Whiteboard Wednesday Episode 17: What is sub-capacity licensing
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What is sub-capacity licensing?
Sub-capacity licensing is where you’re licensing a subsection of a piece of hardware. Let me explain by using an example, say that you had a large piece of hardware. This is a big server and you wanted to virtualize that as we’ve described in previous videos. So, let’s say that you had a payroll application running on here, you had an accounts application. And let’s say that you had an ecommerce application.
Now, some publishers charge for their software, not based on the fact that that software is installed or the number of users that are connected to that software, but the power of the machine that that software is being run on. This is because that’s going to give you in theory more advantage. The more power in that device has, the more value you can get from the application.
Let’s take that ecommerce application. As an example, let’s say that that was priced based on the power of the device that it was set on. You wouldn’t want to price it based on the power of the device it was set on because it’s in a virtual environment and the power is enormous on this hardware. What the publisher will allow you to do is say, we will allow you to license it based on the sub-capacity of that device. What they tend to do is they want some proof or some evidence to support that, because they don’t want to price it based on that subsection of the hardware. Then when they walk out the door, you go, woohoo, let’s crank it up to here. They want to be able to audit the fact that you’ve kept it at that level and you’ve not abused their licensing.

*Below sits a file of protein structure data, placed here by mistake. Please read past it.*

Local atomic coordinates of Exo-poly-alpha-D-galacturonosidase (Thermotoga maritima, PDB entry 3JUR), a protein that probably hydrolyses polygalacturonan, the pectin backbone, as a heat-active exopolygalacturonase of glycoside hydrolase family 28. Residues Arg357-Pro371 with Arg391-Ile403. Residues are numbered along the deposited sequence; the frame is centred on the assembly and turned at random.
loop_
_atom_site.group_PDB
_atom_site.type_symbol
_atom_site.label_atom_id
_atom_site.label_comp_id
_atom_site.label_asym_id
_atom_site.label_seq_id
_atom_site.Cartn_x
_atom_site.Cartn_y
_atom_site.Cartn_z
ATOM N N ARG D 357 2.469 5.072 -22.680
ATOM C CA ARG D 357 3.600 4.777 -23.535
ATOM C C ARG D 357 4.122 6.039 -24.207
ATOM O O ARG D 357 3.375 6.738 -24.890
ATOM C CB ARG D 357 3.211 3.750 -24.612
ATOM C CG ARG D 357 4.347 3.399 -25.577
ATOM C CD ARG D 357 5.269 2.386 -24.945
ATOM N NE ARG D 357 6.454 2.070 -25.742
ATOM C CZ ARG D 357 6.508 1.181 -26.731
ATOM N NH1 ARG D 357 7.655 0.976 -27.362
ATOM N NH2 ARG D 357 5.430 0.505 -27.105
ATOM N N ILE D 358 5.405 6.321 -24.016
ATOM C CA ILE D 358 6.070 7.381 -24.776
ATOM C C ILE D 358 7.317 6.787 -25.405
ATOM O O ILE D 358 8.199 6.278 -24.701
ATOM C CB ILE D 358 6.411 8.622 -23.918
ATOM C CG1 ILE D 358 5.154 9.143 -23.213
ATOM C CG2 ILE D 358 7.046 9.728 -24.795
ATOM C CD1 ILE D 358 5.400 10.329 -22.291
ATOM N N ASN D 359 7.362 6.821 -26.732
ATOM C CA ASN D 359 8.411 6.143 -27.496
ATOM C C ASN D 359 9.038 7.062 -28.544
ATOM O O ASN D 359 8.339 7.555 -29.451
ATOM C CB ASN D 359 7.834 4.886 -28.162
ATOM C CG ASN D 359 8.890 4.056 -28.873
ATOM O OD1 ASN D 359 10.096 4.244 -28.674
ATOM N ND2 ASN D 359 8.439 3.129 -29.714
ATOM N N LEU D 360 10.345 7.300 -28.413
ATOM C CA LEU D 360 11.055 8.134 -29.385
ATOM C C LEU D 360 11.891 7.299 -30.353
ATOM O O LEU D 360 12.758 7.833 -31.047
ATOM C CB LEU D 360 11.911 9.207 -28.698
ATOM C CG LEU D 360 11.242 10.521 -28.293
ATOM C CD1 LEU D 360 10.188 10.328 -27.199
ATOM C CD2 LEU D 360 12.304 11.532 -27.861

So, this is sub-capacity licensing, they might want to track an audit trail of the fact that that’s been allocated as it has. There are also techniques called hard partitioning. This is the way that the hub of the virtual hardware is divided; these lines here are called partitions. And you can have a soft partition which moves, and you can have a hard partition, which is allocated to a specific part of the device.
These are all technical terms, but they used in licensing, and they drastically affect the price we pay for these virtual environments.
About Martin Thompson
Martin is also the founder of ITAM Forum, a not-for-profit trade body for the ITAM industry created to raise the profile of the profession and bring an organisational certification to market. On a voluntary basis Martin is a contributor to ISO WG21 which develops the ITAM International Standard ISO/IEC 19770.
He is also the author of the book "Practical ITAM - The essential guide for IT Asset Managers", a book that describes how to get started and make a difference in the field of IT Asset Management. In addition, Martin developed the PITAM training course and certification.
Prior to founding the ITAM Review in 2008 Martin worked for Centennial Software (Ivanti), Silicon Graphics, CA Technologies and Computer 2000 (Tech Data).
When not working, Martin likes to Ski, Hike, Motorbike and spend time with his young family.
Connect with Martin on LinkedIn.